I think my view has now shifted to make lenses my most important factor when choosing a camera system (providing its small and light) and I accept that I will upgrade my camera body from time to time. I hope from this explanation that you can see my journey and reasoning and that it will help you. As I mentioned above, if anyone has any questions post them here and I will do my best to answer.

Is this the biggest compact camera advantage

View from the Summit of Kidsty Pike

Some years back I made a startling discovery. I was finding that when presented with the same location, photographers with compact cameras often produced better photographs than those with expensive SLR’s. At first I dismissed this as a fluke but then I started to notice this scenario again and again at all sorts of locations.

Now when I say better, it would be easy to dismiss this as being personal preference. Yes there might have been some of this at work but others also seemed to agree. It’s also worth me pointing out that when I say better photographs I am not referring to qualitative such as sharpness of image or colour rendition or noise free images. What I am really talking about is composition which after all is the cornerstone of photography. People with compact cameras were regularly finding better compositions than photographers with more expensive equipment and quite often years of experience.

There are a couple of factors that I think might have been at work here:

  1. Experienced photographers who often have “superior” equipment can restrict their creativity by thinking the image that would be produced will be of an inferior quality so they don’t try the shot. The less experienced photographer just takes the shot because they like the image and quality is a secondary (if that) consideration. They just want to take a nice photograph.
  2. The way you use a small compact camera is very different to the way you use a DSLR. With the compact camera you hold it away from you and view the image on the LCD. This gives you great freedom of movement and you tend to move in towards the subject so that it fills the frame. You also tend to twist and turn the camera easily until you find the most appealing composition. With the DSLR you hold this to your eye which is often held at eye level and further away from the subject. Holding the camera to your eye also steadies it but tends to restrict the movement because it requires you move your head and entire body. I believe this limits the compositions you will try and chances are, prevent you from finding the best one.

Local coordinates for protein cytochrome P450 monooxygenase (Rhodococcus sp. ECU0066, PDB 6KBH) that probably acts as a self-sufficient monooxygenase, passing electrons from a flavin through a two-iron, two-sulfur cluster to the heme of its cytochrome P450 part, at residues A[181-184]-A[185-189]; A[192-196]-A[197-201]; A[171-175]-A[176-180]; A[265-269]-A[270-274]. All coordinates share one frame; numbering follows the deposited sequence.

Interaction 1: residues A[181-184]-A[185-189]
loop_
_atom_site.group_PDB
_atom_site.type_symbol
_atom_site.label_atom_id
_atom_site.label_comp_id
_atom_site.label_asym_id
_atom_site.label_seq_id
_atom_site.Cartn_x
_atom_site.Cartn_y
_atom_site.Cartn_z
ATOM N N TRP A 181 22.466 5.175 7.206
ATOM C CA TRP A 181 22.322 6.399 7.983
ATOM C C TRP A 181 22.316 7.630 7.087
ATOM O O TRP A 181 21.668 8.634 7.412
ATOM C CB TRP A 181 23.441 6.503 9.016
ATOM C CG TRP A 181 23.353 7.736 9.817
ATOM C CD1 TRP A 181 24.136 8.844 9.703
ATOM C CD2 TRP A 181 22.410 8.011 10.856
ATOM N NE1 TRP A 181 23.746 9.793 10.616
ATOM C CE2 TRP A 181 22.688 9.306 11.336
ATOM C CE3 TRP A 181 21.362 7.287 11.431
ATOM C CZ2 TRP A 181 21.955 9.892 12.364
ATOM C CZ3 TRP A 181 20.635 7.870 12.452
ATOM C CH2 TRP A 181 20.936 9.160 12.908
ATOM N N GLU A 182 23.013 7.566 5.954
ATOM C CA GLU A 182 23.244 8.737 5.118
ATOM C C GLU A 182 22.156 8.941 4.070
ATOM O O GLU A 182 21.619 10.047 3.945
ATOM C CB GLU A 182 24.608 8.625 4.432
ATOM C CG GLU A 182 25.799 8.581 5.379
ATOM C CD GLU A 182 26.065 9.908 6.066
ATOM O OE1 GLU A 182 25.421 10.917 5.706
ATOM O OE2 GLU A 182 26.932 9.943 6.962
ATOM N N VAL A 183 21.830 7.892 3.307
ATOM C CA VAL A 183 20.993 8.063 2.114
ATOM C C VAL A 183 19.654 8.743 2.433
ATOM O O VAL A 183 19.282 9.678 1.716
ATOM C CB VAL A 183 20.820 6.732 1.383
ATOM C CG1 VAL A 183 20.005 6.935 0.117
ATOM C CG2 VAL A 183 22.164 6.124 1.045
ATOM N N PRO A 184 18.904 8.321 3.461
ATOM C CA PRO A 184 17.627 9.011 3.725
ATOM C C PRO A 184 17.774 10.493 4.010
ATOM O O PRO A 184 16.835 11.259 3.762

Back in the “olden days” of film we often used cards with windows cut into them to explore composition but I haven’t seen anyone do this for a long time. If you are a hardened DSLR user you might want to consider using a compact camera as a compositional aid.

As for the image here, it was shot on my GX1 with an Olympus 9-18 lens and shows the view from the summit of Kidsty Pike in the Lake District. Had I been using a DSLR I doubt I would have moved in quite so close to the foreground rocks and I doubt the image would have had quite so dynamic a composition.

I should also have said to click on the image and zoom in. I have posted a slightly larger file than usual. When you view it a full size it gives a greater feeling of depth.